Ford Taps An Old Soldier For Jaguar
by Larry Roberts
February 12, 2001
Things happen fast in international Formula One racing and in this case I'm talking about the corporate level. A recent report that we received announced that Niki Lauda, three-time World Driving Champion, had been tapped to be the Chief Executive Officer of the Premiere Automotive Group. The organization was developed by Ford a year or so ago to encompass Jaguar, Lincoln, Saab, Aston Martin and Volvo under a single directorship and was to be located in Southern California.
Actually, Lauda's appointment is to the office of Chief Executive Officer of another new Ford organization, the Premiere Performance Group, whose function is to coordinate the various Ford splinter groups involved with Jaguar's Formula One effort.
Originally, the present Jaguar Formula One organization was owned and operated by Jackie Stewart, another former World Champion, and his son, with some under-the-table help from Ford Racing. It was an underdog team whose marginal successes were lauded by competitors and the media alike. Things started to sour, however, when Ford bought out the Stewarts but left them ostensibly in charge. Once the Jaguar name was applied, the Stewarts were out and the Ford press corps rolled in. It was rumored that the Stewart mystique was thought to be drawing attention and publicity away from the Jaguar corporate image.
After that, every Jaguar defeat was spun into a victory and the racing community began to have its doubts. Even the glossy Jaguar Racing magazine that suddenly appeared with classy ads for "competition-based" sports apparel couldn't overshadow Jaguar also-ran performances.
Late last year, Ford hired Bobby Rahal away from his admittedly temporary position as head man of the ailing Championship Auto Racing Teams and his own Rahal Racing CART team. The salary wasn't mentioned, but it had to be pretty high to coax Rahal away from what must have been for him a comfortable lifestyle in familiar surroundings. It also brought him into the maelstrom and intrigue of the international Grand Prix world. His statement then was that he'd have to pull all the loose ends together for Ford and then added the wry comment that if he didn't, "..they'll have my head."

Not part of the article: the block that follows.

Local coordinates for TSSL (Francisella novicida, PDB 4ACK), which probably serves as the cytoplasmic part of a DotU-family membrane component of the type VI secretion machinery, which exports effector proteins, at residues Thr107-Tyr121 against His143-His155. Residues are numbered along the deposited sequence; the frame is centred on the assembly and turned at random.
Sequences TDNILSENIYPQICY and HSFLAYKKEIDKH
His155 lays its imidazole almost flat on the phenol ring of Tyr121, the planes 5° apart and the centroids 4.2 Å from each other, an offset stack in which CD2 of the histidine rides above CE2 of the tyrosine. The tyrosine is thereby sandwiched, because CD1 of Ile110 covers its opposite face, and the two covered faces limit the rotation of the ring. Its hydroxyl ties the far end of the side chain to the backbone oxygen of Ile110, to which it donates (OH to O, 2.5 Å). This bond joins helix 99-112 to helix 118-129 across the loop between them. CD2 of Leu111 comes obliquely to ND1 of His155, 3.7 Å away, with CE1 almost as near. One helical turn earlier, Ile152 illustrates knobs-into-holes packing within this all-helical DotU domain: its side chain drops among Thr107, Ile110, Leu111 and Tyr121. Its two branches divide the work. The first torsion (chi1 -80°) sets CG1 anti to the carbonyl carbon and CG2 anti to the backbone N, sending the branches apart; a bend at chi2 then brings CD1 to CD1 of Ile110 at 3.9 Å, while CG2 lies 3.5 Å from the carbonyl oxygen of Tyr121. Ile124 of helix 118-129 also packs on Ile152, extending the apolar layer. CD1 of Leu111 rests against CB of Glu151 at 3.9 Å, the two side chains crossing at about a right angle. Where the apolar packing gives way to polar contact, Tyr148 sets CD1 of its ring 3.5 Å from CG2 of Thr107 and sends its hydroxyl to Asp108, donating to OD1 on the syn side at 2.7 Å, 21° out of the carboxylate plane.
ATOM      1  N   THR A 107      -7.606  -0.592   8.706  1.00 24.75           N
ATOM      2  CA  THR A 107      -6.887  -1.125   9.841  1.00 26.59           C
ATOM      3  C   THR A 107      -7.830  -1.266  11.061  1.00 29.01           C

So far, Ford hasn't decapitated the under-the-gun Rahal, but neither has he been offered a knighthood by the British government. Jaguar still hasn't come up with a potential winner in its new R2 car but it has tested slow and has some serious shunts.
It makes one wonder about the rationale behind recruiting the aging Lauda after he had just sold his relatively successful small Austrian airline, Lauda Air. At the press conference that introduced Lauda to the media, Rahal pontificated more like a press officer than a racer, offering lofty platitudes rather than concrete plans. The only thing that he said about Lauda's participation in the program was that "...when it comes to discussing budgets, I know he'll be on my side."
Lauda may also have to be there to catch Rahal's head if and when it falls. If he is, the very straight-talking ex-champion will no doubt tell Ford, Jaguar, et al, exactly who was to blame for the looming Jaguar fiasco and why.